For example;

The Burning Bush of Moses. A concept to explain that Moses had a insight that forever changed the way he saw life. The burning bush was always within him and was the Source of Truth.

The Fountain of Youth: Again a story of the Source within every living thing that is the Source of all things.

Baptism in the Holy Spirit: Another Source story.

Jacob’s Ladder: Another Source that only refers to the Source within the Human Being.

I know that this will sound weird and silly to many people who read this. I know that I am inept at relating anything about this Source. throw this on the back of your mind and ask to understand. It may be that you will see that every story about humanities relationship to God is a “pointer” to the relationship between the Source of Truth sometimes referred to as Wisdom or common Sense and our ability to create intellectual concepts to relate to ourselves and life. The Source is the Shepard and the Intellect or Ego is intended to be the Sheep. The Ego is the Angel that falls from Grace when it sees itself equal to the Source (God). This is moment to moment and always is a state of fluidity. Open mind is not intended as a judgmental term. It is a technical, descriptive term that denotes how much thinking a person is doing in any given moment. Feeling is the only accurate indicator of an open mind. The more serene or content the feeling the more open the mind. Therefore, Love is the only answer because it is the state of mind that is experiencing “divine revelation” or “a-ha’s”.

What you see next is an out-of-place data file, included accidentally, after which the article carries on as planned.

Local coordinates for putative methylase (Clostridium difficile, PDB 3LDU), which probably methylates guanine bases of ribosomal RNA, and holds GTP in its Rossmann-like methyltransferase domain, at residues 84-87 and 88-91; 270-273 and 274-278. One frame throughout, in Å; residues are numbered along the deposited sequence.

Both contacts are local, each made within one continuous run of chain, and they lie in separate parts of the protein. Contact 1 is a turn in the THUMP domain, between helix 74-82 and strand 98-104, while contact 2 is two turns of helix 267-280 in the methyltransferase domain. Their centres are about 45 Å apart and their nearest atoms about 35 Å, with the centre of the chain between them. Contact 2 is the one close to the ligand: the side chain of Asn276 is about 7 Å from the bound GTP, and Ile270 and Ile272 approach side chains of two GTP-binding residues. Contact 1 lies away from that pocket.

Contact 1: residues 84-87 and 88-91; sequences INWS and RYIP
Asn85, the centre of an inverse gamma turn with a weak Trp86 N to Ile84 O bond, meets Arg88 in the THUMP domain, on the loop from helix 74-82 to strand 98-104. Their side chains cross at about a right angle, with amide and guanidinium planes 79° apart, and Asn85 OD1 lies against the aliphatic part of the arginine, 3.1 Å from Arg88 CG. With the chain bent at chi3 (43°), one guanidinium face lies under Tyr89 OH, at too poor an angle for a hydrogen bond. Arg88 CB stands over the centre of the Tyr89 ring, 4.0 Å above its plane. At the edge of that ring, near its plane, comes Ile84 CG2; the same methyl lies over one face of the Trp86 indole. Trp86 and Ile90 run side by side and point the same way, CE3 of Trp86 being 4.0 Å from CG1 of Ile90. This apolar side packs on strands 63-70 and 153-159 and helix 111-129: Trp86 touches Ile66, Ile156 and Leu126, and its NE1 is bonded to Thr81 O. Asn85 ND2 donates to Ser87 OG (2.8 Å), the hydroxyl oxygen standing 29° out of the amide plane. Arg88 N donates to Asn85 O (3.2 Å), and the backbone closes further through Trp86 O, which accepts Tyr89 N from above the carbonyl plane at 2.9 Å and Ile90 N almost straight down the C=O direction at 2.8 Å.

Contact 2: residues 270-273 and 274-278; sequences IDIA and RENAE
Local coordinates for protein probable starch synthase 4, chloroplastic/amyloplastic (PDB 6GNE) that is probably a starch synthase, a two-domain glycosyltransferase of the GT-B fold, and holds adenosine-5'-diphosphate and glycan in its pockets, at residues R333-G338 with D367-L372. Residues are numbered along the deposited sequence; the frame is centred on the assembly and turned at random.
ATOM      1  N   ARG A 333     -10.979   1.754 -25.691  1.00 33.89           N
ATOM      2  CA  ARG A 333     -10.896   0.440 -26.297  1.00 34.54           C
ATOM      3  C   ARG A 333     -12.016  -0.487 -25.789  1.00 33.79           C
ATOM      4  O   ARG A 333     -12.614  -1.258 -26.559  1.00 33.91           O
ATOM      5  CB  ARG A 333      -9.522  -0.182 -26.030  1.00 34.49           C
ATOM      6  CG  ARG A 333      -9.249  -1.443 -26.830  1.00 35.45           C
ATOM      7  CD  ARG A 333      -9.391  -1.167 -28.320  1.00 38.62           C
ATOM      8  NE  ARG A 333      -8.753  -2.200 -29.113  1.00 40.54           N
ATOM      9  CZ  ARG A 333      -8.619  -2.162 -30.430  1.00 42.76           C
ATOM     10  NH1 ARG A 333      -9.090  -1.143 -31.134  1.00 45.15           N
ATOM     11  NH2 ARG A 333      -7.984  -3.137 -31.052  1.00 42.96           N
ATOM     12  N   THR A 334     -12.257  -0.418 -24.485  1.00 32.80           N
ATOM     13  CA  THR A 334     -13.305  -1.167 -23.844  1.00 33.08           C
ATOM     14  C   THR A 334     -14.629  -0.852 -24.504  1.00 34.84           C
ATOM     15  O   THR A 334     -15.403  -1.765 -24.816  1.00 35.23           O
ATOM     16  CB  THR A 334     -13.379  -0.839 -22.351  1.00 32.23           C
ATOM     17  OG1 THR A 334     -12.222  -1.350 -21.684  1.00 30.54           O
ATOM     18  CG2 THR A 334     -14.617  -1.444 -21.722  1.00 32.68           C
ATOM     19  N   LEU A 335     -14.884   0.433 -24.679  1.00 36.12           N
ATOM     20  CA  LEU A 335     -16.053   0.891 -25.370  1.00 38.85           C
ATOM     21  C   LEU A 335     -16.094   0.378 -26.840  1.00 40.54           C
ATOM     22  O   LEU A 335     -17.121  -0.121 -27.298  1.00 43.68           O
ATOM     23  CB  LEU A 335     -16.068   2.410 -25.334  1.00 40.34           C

There are an infinite number of ways to understand a “wise, insightful thought construct / concept” in spoken or written form. Spiritual / Psychological evolution takes place most readily when an individual puts very little thought into the “framework” relating the insight and applies that concept to the world within themselves. When the insight is applied to the world outside of an individual it is more likely to be wielded as a weapon.